Rise of the Polish insurance market over the last decade.

In terms of insurance market reform and transformation, Poland is a leader among Eastern European countries. Since the insurance law was passed in 1990 and secondary regulations were published, Poland has been recognised as the most modern insurance market in Central Europe. During the last few years, the insurance sector has been undergoing a tremendous transformation from a centralised and monopolistic system into a liberalised one. In particular, the country's ambitions for European Union (EU) membership forced the Ministry of Finance to initiate an overall reform of the Polish insurance system in order to develop a contemporary insurance market. As a result, the insurance market regulations largely correspond to the system that is in force across the EU.

Certain key issues have served as the basis for the restructuring of the insurance sector:

  • opening the insurance market to new Polish and foreign insurers;
  • further market liberalisation based on the principle of mutuality towards other countries;
  • abolition of statutory insurance;
  • introduction of the solvency margin and guarantee capital as indicators of proper financial economy of the insurer;
  • establishing a guarantee fund, protecting the interests of victims of accidents covered by compulsory insurance;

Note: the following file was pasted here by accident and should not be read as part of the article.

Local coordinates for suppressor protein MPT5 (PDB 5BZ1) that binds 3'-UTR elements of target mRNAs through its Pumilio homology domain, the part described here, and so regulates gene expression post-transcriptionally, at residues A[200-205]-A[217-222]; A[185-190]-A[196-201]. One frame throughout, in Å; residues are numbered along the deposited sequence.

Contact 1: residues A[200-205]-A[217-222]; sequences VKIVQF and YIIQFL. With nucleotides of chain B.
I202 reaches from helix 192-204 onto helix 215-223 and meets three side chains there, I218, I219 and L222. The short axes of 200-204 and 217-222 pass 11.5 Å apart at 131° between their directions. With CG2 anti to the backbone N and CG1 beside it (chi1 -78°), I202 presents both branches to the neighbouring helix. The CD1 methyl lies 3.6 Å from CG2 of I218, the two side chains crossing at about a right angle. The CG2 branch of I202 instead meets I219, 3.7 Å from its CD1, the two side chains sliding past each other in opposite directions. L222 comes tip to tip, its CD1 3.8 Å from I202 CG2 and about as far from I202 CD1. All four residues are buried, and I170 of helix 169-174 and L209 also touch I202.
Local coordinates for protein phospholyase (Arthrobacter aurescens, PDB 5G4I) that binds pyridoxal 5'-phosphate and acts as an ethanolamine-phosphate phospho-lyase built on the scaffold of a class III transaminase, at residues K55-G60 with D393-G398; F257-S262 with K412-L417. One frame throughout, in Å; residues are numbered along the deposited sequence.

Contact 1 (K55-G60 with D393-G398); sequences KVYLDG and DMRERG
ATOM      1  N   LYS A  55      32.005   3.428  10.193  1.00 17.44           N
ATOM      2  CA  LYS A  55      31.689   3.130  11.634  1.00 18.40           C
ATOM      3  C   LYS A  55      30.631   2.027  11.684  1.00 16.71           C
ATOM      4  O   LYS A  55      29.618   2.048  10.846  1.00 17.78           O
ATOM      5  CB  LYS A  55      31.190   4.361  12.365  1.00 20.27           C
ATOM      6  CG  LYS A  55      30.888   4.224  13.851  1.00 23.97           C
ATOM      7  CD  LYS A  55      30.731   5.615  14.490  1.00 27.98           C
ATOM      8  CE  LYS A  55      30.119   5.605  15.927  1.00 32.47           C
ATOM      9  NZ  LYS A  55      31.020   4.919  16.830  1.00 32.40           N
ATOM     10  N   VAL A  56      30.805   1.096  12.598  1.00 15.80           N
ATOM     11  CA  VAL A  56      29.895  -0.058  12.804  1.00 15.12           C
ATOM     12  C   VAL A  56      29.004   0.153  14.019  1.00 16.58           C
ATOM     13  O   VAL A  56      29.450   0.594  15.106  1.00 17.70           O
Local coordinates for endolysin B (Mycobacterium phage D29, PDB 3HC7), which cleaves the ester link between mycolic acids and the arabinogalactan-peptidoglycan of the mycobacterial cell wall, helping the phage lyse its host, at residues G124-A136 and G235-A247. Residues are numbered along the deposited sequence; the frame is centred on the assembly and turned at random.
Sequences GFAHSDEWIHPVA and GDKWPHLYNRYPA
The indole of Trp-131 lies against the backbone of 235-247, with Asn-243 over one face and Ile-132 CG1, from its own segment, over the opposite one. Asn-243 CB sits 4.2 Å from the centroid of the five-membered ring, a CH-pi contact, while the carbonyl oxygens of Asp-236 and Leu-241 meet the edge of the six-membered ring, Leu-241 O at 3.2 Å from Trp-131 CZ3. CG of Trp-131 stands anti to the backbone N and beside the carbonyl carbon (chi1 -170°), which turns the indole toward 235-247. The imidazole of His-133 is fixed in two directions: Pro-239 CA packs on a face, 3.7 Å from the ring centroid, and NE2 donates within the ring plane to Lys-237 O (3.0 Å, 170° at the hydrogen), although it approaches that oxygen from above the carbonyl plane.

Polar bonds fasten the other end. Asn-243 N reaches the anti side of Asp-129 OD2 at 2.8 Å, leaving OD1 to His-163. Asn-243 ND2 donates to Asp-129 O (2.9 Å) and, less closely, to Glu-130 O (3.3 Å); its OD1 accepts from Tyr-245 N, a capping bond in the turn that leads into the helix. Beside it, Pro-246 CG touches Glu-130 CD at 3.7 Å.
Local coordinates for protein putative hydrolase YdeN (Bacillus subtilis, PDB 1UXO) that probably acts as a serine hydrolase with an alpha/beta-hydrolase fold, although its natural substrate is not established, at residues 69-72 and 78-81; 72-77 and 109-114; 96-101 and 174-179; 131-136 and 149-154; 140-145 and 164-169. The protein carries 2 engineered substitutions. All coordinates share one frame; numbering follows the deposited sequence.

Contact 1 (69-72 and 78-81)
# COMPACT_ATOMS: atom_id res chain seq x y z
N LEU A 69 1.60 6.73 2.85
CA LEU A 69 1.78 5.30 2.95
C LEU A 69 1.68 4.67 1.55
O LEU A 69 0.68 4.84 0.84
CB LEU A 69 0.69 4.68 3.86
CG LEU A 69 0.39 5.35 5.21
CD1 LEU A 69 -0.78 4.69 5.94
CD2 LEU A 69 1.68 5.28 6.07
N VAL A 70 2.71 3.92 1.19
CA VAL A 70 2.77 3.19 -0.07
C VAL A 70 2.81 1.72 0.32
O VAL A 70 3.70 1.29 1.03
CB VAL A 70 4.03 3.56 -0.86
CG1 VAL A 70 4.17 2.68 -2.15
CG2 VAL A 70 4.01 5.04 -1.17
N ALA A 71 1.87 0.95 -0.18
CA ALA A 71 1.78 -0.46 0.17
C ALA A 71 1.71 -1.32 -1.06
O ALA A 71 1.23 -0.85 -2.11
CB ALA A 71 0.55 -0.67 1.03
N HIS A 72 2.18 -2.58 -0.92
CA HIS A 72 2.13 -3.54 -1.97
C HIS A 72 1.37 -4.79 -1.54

• setting up the insured persons' protection fund, protecting the policyholders in the case of the insurer's bankruptcy;
  • introduction of the prohibition to conduct simultaneously both life and non-life business;
  • introduction of mutual insurance companies;
  • limiting the form of insurance business to joint-stock and mutual companies; and
  • limiting economic activity in the insurance sector to insurance or insurance-related business.

    The most important insurance regulation is the Law of 28 July 1990 with further amendments. The law's key provisions included de-monopolisation of the insurance market, creation of general principles of starting and conducting insurance business in insurance of persons and property, and separation of life and non-life insurance sectors. Setting up a foreign branch office is subject to the same licensing process that Polish insurance companies follow. Only insurers from countries in which Polish insurance companies can operate are allowed to enter the Polish market (applicable to WTO, OECD and EU countries, as well as to all countries with which Poland has a trade exchange agreement).